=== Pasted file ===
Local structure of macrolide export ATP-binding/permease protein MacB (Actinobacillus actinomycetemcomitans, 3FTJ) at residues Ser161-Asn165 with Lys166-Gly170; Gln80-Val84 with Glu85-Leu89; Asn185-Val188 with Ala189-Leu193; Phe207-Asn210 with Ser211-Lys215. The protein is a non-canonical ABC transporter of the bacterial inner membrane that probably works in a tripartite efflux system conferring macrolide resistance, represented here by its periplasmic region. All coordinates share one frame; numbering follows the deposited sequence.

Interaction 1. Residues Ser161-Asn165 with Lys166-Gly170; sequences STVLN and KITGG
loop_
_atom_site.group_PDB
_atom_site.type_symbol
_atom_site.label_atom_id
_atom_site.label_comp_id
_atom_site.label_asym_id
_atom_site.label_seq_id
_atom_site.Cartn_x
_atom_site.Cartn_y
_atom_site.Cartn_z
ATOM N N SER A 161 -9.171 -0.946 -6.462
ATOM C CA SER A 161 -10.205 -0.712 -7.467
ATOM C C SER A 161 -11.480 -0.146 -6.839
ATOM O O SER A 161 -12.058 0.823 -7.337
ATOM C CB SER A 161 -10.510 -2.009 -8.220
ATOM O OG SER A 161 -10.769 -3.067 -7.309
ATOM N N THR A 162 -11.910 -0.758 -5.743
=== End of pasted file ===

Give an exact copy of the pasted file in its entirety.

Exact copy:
Local structure of macrolide export ATP-binding/permease protein MacB (Actinobacillus actinomycetemcomitans, 3FTJ) at residues Ser161-Asn165 with Lys166-Gly170; Gln80-Val84 with Glu85-Leu89; Asn185-Val188 with Ala189-Leu193; Phe207-Asn210 with Ser211-Lys215. The protein is a non-canonical ABC transporter of the bacterial inner membrane that probably works in a tripartite efflux system conferring macrolide resistance, represented here by its periplasmic region. All coordinates share one frame; numbering follows the deposited sequence.

Interaction 1. Residues Ser161-Asn165 with Lys166-Gly170; sequences STVLN and KITGG
loop_
_atom_site.group_PDB
_atom_site.type_symbol
_atom_site.label_atom_id
_atom_site.label_comp_id
_atom_site.label_asym_id
_atom_site.label_seq_id
_atom_site.Cartn_x
_atom_site.Cartn_y
_atom_site.Cartn_z
ATOM N N SER A 161 -9.171 -0.946 -6.462
ATOM C CA SER A 161 -10.205 -0.712 -7.467
ATOM C C SER A 161 -11.480 -0.146 -6.839
ATOM O O SER A 161 -12.058 0.823 -7.337
ATOM C CB SER A 161 -10.510 -2.009 -8.220
ATOM O OG SER A 161 -10.769 -3.067 -7.309
ATOM N N THR A 162 -11.910 -0.758 -5.743